"Now I am about to leave this world, I realise there is nothing more astonishing than a human face. Boughton and I have talked about that, too. It has something to do with incarnation. You feel your obligation to a child when you have seen it and held it. Any human face is a claim on you, because you can't help but understand the singularity of it, the courage and loneliness of it. But this is truest of the face of an infant. I consider that to be one kind of vision, as mystical as any. Boughton agrees."

Thursday, December 2, 2010

The Tallest Man on Earth in a music store

Apparently this was filmed when the Tallest Man on Earth (from Sweden) was stuck without his guitars in NYC. I'm loving the old guy whose shop it is.

Monday, November 29, 2010

strange writings from my room

I've been cleaning my room, which is inordinately satisfying.

The unexpected thrills include coming across bits you forgot you wrote and feeling like you're reading the work of a stranger. It's weird.

Here's one poem... yes, let's call it a poem... that I found. I think I must've written it last year some time.


everything is charming everything
blood guiding blood
(dark magic of the theatre)
we expect a new person
like the buxom blonde in
the box, chopped up and
restored at the wave of a wand.
But people are not
made new but
a paler shade of
life. Yes?
We want new. We want
miracle oracle
sublime molecule.
We get the washing up.

by Hollie Chastain

Sunday, November 28, 2010


Because I was thinking about him, I thought I'd just google my great grandfather, Harry.

What I didn't know was that he ran the local theatre in Moonee Ponds, and was really passionate about independent, suburban theatre.

And then I found a newspaper report about a time he was kidnapped!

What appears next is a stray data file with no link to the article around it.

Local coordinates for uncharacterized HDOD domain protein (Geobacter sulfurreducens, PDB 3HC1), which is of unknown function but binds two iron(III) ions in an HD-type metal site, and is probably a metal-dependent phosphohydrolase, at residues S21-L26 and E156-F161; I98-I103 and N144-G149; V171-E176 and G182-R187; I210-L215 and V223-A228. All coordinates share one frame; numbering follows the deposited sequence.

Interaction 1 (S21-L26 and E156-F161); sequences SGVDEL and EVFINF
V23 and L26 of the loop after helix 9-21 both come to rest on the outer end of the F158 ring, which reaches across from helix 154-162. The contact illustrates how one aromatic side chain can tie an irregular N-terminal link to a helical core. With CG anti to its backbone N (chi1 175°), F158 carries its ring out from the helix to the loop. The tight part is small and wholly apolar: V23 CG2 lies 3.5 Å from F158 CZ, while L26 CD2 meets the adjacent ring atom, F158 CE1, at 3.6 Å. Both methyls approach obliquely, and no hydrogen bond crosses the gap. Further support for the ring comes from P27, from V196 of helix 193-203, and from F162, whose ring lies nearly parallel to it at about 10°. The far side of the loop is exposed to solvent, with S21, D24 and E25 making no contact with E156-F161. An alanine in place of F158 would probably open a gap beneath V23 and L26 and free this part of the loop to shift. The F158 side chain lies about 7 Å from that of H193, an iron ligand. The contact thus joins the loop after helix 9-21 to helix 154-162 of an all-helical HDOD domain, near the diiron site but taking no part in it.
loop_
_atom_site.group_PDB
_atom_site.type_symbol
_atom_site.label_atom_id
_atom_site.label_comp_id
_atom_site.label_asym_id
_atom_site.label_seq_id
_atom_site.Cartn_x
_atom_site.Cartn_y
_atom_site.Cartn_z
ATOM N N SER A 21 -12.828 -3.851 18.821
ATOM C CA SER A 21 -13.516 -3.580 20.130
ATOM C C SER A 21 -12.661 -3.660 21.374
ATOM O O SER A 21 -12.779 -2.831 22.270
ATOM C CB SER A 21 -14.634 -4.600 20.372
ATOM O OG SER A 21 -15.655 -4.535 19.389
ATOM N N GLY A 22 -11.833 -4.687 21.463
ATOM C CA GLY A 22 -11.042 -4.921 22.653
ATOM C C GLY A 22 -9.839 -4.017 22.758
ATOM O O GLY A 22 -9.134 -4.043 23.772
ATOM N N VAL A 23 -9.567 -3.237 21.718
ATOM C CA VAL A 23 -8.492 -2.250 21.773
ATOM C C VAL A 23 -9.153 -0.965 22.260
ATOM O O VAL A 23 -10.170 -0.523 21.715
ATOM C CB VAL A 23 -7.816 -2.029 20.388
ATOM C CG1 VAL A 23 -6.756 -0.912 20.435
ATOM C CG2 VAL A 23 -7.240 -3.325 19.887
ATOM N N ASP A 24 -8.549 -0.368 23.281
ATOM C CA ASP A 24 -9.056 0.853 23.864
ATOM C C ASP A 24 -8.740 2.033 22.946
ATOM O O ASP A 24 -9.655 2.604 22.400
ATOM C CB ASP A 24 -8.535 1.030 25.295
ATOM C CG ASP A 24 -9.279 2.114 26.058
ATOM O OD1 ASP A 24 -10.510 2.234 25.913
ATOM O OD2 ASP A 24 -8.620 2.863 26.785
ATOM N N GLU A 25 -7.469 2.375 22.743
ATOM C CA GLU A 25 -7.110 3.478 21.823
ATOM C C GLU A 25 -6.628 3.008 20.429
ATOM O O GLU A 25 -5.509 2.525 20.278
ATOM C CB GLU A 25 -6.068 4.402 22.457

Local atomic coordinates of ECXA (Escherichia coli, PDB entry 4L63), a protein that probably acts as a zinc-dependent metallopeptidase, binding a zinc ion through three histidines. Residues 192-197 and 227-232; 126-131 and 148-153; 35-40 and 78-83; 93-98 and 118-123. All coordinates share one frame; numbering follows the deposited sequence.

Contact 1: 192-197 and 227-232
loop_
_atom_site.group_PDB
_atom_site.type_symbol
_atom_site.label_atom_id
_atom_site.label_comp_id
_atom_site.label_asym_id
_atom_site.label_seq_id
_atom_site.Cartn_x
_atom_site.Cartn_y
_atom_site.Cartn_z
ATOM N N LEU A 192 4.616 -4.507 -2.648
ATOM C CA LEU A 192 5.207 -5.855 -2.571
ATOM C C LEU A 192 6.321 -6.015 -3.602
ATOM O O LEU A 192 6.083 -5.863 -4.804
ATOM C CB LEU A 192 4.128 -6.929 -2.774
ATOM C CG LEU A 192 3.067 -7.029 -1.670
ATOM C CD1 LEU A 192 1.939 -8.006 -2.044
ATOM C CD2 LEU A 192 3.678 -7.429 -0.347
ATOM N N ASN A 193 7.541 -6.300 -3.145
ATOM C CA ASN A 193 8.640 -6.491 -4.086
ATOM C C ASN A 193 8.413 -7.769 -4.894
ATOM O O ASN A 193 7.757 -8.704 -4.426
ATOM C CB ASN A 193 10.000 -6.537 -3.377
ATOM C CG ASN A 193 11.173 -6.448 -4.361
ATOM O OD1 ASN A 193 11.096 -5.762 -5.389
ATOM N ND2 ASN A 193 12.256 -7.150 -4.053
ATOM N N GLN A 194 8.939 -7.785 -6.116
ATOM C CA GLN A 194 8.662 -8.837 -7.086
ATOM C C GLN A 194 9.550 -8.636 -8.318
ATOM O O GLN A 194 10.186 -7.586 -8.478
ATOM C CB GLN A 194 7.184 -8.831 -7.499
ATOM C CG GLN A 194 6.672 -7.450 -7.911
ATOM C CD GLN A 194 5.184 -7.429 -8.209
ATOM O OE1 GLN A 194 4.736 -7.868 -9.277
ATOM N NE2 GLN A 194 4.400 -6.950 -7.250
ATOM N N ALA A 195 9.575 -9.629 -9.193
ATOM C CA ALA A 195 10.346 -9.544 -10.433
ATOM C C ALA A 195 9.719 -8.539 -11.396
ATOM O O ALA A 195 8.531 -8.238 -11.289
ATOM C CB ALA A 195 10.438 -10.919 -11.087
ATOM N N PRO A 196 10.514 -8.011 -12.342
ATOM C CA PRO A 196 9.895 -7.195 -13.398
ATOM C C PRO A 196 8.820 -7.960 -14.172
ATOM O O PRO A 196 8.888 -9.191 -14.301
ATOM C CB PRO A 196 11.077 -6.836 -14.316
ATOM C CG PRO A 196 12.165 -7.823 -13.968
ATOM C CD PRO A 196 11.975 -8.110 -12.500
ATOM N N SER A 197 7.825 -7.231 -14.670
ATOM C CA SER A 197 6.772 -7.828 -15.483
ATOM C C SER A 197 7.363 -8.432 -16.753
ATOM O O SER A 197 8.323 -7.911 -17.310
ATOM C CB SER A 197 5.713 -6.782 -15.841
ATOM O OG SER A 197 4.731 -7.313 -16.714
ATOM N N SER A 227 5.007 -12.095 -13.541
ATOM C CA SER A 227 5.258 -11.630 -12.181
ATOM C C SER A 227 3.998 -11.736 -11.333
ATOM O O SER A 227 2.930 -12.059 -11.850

MELBOURNE, March 22, 1932
Three armed men held up Harry Gyles, manager of the Moonee Ponds Picture Theatre, near his home in Ascot Vale last night. He was bound and gagged blindfolded and taken back in a car to the theatre, which was entered with his keys, and robbed of £36. The thieves then drove Gyles back to the place where he had been held up and cut the bonds on his legs. He managed to tear the bandage from his eyes and reached home, where he gave the alarm. No trace of his assailants has been found.
Talk about dramatic!

Apprently he was also a performer (a singer), did magic tricks and yes, also played one game of football for Carlton when he was 16.

He was also the President of Rotary and the Mayor of Essendon.

What a man!

The big move

image from the Design Files' 2011 Melbourne Calendar

Most of the people who read this blog and see me faily regularly already know, but it's probably about time to tell the world... I'm moving to Melbourne next year!

It's quite a big move, because I'm leaving my job in radio and going back to working for a Christian student organisation. It's called Cross Cultures, it's for international students, and it's all about making friends and meeting Jesus.

I'm pretty excited about spending the bulk of my time caring for people, reading the bible with them and talking about the meaning of life. It's something I love doing.